But of course I wasn’t alone.  What I was feeling wasn’t singular to me.  It wasn’t even special or unusual.  Hindsight, as they say, is 20/20, and looking in the rearview mirror it’s plain that I was suffering from nothing more serious than adolescence.  But at the time it was weighty, momentous – the fate of the world was held in the answer to the question, “Do you want to go to the movies with me this weekend?”  And to ease this suffering, we want to know that someone out there understands us.

I found comfort in music.  Increasingly, today’s teenagers find it in the pages of Young Adult Literature (YAL), which is in the middle of something resembling a golden age.  I keep up with it as well as I can as part of my professional responsibility, and the quality has never been higher.  Sure, there’s purely escapist nonsense like the Twilight series (and just about anything else categorized under the giggle-inducing “Teen Paranormal Romance” section of your local Barnes & Noble), but man, the best of the best holds its own with – and sometimes even exceeds – the quality of so-called “adult” fiction. John Green’s The Fault in Our Stars, Ned Vizzini’s It’s Kind of a Funny Story, and Sherman Alexie’s The Absolutely True Diary of a Part-Time Indian (to name just three recent favorites) tackle serious issues (cancer, mental illness, and racial bias, respectively) with sensitivity and sophistication that can be appreciated by readers who haven’t seen adolescence in quite a while.  Like, ahem, yours truly.

I bring up the issue of content – and these three books in particular – for a couple reasons. One is, as I described at the beginning, the importance of seeing yourself in art.  Just as it was infinitely reassuring to hear Morrissey sing, “I am human and I need to be loved/Just like everybody else does,” I think I would have immediately been drawn to It’s Kind of a Funny Story (had it been written in 1988) and its thoughtful depiction of a teen dealing with depression and anxiety.  Similarly, for teens dealing with physical illness, The Fault in Our Stars treats its cancer-afflicted main characters with dignity, respect, and humor, and Alexie’s Part-Time Indian is a powerful (and powerfully funny) account of growing up as the Other, torn between two cultures who seek to hold you back in different ways.  This is what the best of YAL does: It holds up a mirror to the reader, letting him know he’s not alone and giving him the tools to survive.

But the mirror can also be flipped around to reflect the outside world to someone unfamiliar with it.  Growing up in small-town Ohio, at a school whose demographics skewed nearly 100% white, Alexie’s book would have been just as much a revelation to me then as it is to the small-town Georgia teens who populate the schools around me now.  With its accessible language and relatable characters, YAL can do immense good in helping younger readers broaden their horizons and deepen their empathy.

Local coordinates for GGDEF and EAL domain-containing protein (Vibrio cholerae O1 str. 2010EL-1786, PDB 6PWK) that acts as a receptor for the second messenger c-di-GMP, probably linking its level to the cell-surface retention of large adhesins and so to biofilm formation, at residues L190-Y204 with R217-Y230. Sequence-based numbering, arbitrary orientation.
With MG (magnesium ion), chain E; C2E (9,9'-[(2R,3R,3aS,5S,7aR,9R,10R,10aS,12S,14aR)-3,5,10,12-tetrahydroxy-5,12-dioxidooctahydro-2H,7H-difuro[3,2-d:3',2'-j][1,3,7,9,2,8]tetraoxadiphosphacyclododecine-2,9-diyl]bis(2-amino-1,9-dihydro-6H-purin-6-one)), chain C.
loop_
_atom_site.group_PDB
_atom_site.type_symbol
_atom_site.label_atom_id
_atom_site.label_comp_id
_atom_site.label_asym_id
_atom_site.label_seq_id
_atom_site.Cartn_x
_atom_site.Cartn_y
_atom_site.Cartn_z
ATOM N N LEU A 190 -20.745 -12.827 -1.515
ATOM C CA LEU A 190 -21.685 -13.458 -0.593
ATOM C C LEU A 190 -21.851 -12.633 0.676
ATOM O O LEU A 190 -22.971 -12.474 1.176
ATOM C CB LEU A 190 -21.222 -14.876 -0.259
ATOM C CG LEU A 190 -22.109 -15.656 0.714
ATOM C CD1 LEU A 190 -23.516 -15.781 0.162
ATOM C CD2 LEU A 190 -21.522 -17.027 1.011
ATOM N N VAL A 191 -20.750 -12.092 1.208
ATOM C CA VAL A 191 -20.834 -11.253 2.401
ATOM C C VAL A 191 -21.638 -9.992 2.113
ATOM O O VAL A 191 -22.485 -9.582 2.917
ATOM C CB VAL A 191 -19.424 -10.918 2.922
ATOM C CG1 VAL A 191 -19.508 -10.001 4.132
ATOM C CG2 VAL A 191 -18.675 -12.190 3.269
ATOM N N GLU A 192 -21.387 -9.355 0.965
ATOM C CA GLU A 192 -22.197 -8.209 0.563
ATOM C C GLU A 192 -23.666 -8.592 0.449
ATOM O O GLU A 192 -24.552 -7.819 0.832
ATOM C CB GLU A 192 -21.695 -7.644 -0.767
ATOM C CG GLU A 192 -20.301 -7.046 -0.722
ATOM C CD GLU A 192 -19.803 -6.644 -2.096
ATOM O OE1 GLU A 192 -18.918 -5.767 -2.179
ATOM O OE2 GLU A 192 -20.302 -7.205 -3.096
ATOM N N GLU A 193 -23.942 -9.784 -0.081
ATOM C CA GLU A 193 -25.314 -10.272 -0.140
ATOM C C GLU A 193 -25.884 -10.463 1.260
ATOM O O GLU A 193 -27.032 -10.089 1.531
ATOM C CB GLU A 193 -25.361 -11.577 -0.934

But of course some people just don’t get it.  What prompted me to write this post was discovering this article from England’s Daily Mail, which completely mischaracterizes YAL as “sick lit” that morbidly traffics in human misery, apparently for the purpose of exploitation and book sales.  Or, as the author herself states, “Since the vampire book bubble burst, publishers have been looking to find the next big thing in the lucrative world of young adult fiction.”  That’s right, folks: cancer sells, dont’cha know.

I’ve had a problem with this kind of reporting from critics before.  It’s the same kind of blinkered, short-sighted ignorance that led many respected movie critics (including my beloved Roger Ebert) to heap praises on the film Waiting for Superman, despite the fact that it’s a thinly-veiled propaganda piece (funded in part by the Gates Foundation) attacking public schools in favor of private charters.  The critics reviewed it as a movie without fully (or even partially) understanding how it plays into the current debate about education reform.  So they bought the movie’s bogus thesis that there’s an education crisis and promoted the movie in their reviews as a solution to the fabricated problem.

The same thing happens in Carey’s article about YAL.  Instead of exploring the mountain of research that discusses the benefits of YAL for readers of all kinds, Carey instead calls on “children’s book expert” Amanda Craig, who says authors have “a moral and social responsibility” when they write for children, and books about illness, suicide, depression, etc., shirk that responsibility.  The implication is that the books are exploitative (she specifically singles out Green’s The Fault in Our Stars and Jay Asher’s Thirteen Reasons Why), using serious issues like depression, illness, and suicide as cheap plot devices to sell books.  

Which is absolute nonsense.

Roger Ebert (if I can mention him again for just a moment) wrote something that has often guided my response to both books and movies, and I’m paraphrasing: “A movie isn’t what it’s about.  It’s how it is about it.”  Of course a book about teen cancer can be exploitative. But to say all books about teen cancer are exploitative is to completely ignore just how nimbly, sensitively, and respectfully Green writes about it.  Vizzini doesn’t cheapen teen depression by writing about it, nor does Alexie sensationalize racial prejudice.  In talking to other people who have read these books (and other YAL like them) the reaction isn’t, “Cool cancer book, yo.”  It’s more like, “This really helped me to understand what people endure when they suffer from cancer [depression/prejudice] as a teen.”  The books have an impact not because they titillate, but because the best of them have important things to say about life with all its challenges.

It’s tempting, I think, for adults to want teens only to read sugar-coated tales where the most serious adversity is forgotten lunch money.  But teens face ever more serious challenges, and YAL is just one way of helping them negotiate this minefield.  To ignore the way literature can be a place of solace seems to me to be an even bigger avoidance of moral and social responsibility than to write a book that helps teens find comfort in their – and our – imperfect lives.

Current listening:
Low curtain
Low – The Curtain Hits the Cast (1996)